Wednesday, April 20, 2011

OBITUARY: Michael Sarrazin: Actor best known for playing opposite Jane Fonda in ‘They Shoot Horses, Don’t They?’

Sarrazin and Jane Fonda in 'They Shoot Horses, Don?t They?'
Sarrazin and Jane Fonda in 'They Shoot Horses, Don?t They?'
A tall, Canadian actor with distinctively wide, sunken eyes, Michael Sarrazin had a long career as a leading man to such actresses as Jane Fonda and Barbra Streisand without ever attaining superstar status. His off-beat personality and predilection for quirky movies that failed to attract large audiences limited his profile, though he won praise for such portrayals as the intense drifter coerced into a doomed relationship in They Shoot Horses, Don't They? (1969), and his outstanding multi-layered portrayal of the monster in an epic television movie Frankenstein: The True Story (1973).

He was born Jacques Michel Andre Sarrazin in Quebec City, Canada in 1940. Shortly after his birth his family moved to Montreal, where he had a wayward youth, attending eight schools before eventually dropping out. After training at the Actors Studio in New York, he found work with the Canadian Broadcasting Corporation.

He began his acting career appearing in historical documentary films made by the National Film Board of Canada, and in 1975 one of them caught the eye of a talent scout. He was signed to a contract by Universal, who cast him in the television series The Virginian, and in a TV movie, The Doomsday Flight (1966). He made his big-screen debut in an inconsequential western, Gunfight in Abilene (1967), starring Bobby Darin, but made a strong impression in his second movie, The Flim-Flam Man (1967), also known as One Born Every Minute. In this engaging comedy he was hailed as a bright new star for his portrayal of a reluctant apprentice to a travelling confidence trickster (George C Scott).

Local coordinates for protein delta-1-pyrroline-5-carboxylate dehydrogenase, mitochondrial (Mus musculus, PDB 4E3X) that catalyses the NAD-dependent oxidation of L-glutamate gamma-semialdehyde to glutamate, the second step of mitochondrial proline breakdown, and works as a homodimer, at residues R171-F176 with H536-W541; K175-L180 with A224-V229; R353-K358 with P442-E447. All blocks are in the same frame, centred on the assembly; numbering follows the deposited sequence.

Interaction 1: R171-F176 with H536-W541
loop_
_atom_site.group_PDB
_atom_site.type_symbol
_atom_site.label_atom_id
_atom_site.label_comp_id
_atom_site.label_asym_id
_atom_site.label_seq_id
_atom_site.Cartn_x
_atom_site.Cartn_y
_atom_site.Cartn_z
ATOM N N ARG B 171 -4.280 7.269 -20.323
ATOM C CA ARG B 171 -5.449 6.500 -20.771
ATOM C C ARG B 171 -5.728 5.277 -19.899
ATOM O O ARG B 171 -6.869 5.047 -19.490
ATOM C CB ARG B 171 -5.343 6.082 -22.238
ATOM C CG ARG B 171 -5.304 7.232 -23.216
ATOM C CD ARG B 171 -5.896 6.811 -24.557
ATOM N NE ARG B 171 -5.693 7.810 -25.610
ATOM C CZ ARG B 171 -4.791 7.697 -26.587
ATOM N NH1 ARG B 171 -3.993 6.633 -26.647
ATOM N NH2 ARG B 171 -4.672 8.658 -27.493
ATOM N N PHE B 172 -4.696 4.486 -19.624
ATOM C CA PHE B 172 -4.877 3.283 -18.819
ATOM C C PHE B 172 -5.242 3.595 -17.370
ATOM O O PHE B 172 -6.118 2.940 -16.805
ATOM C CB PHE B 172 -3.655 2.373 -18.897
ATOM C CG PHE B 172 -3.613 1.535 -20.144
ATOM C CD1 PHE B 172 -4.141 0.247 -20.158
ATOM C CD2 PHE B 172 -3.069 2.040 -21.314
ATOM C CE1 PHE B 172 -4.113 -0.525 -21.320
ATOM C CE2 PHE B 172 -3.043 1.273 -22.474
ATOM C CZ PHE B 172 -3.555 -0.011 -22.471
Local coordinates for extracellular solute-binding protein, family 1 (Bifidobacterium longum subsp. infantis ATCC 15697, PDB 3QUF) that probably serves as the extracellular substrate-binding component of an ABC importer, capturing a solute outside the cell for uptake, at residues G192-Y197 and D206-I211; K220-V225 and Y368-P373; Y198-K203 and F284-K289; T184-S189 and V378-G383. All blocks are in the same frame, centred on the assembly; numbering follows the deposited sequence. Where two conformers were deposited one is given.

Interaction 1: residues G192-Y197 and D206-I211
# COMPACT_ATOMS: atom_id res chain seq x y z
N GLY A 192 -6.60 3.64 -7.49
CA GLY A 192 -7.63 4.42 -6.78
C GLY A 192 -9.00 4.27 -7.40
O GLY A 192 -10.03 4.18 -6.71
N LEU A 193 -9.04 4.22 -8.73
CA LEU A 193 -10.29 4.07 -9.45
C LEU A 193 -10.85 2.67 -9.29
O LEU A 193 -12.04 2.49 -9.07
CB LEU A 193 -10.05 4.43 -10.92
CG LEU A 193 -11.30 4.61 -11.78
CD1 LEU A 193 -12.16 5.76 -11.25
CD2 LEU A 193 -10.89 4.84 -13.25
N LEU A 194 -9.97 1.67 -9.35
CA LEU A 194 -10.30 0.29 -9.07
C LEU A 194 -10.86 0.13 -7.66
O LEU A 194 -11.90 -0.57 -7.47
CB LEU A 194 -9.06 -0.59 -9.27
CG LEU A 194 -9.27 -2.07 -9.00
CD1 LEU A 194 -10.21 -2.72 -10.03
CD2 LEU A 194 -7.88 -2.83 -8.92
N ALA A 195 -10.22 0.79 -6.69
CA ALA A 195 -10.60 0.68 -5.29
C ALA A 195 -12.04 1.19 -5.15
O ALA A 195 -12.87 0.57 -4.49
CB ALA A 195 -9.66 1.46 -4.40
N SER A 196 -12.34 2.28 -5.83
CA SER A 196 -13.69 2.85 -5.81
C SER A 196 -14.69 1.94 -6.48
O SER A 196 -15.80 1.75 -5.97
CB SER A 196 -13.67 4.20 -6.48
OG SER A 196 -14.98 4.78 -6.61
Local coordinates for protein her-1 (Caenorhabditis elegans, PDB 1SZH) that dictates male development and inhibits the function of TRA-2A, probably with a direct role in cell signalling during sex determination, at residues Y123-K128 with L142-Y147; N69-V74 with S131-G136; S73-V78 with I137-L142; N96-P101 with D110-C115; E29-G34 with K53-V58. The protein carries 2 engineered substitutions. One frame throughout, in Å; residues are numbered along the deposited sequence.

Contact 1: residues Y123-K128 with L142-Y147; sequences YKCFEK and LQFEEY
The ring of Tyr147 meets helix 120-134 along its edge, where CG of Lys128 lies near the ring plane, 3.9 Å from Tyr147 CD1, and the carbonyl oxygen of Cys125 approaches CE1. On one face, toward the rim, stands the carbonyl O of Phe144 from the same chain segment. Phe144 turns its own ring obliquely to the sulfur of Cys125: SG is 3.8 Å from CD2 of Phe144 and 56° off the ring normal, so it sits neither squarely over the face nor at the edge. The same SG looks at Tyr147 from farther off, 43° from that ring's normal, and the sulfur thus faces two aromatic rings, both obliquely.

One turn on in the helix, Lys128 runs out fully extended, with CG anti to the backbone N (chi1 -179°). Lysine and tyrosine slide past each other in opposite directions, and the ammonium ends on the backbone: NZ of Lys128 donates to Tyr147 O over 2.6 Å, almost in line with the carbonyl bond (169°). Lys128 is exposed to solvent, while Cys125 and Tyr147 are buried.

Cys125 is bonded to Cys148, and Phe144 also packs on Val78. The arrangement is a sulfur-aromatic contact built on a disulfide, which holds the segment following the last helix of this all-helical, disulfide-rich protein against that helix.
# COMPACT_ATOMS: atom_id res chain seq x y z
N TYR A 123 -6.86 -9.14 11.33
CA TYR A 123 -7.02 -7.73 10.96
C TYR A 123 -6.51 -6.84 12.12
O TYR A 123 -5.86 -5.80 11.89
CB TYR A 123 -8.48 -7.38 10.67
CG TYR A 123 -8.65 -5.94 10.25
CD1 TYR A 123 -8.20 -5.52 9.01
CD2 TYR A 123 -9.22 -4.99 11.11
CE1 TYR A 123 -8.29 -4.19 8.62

A weak Civil War western, Journey to Shiloh (1968), preceded a superficial portrait of youthful "beach bums", The Sweet Ride (1968), in which he played a surfer who is shocked into ending his aimless lifestyle when the girl he loves is murdered. He won a Golden Globe nomination for his performance, and began an affair with his co-star, the beautiful Jacqueline Bisset, with whom he went on to live for 14 years.

Sarrazin's major breakthrough, and the role for which he will be best remembered, came when he played leading man to Jane Fonda in Sidney Pollack's uncompromisingly harrowing portrait of the marathon dance craze in the Depression era, They Shoot Horses, Don't They? (1969), giving a fine, reticent performance as an aimless youth literally taken off the beach to be her dancing partner by the cynical, self-destructive Gloria (Fonda), who urges him to kill her to put her out of her misery. At the subsequent trial, when asked why he committed the crime, he responds, "They shoot horses, don't they?" In 1994 Sarrazin commented, "You could have paid me a dollar a week to work on that. I still get really intense when I watch it."
He was then top-billed in Eye of the Cat (1969), in which he plots to murder his rich aunt (Eleanor Parker), who keeps a house full of felines. In A Man Called Gannon (1969) he had another apprentice role, as a young farm boy taught the skills of a gunman by an older drifter (Tony Franciosa) who becomes his opponent in a range war, then he and Julie Christie played potential lovers, who fantasise about but never meet each other, in In Search of Gregory (1970).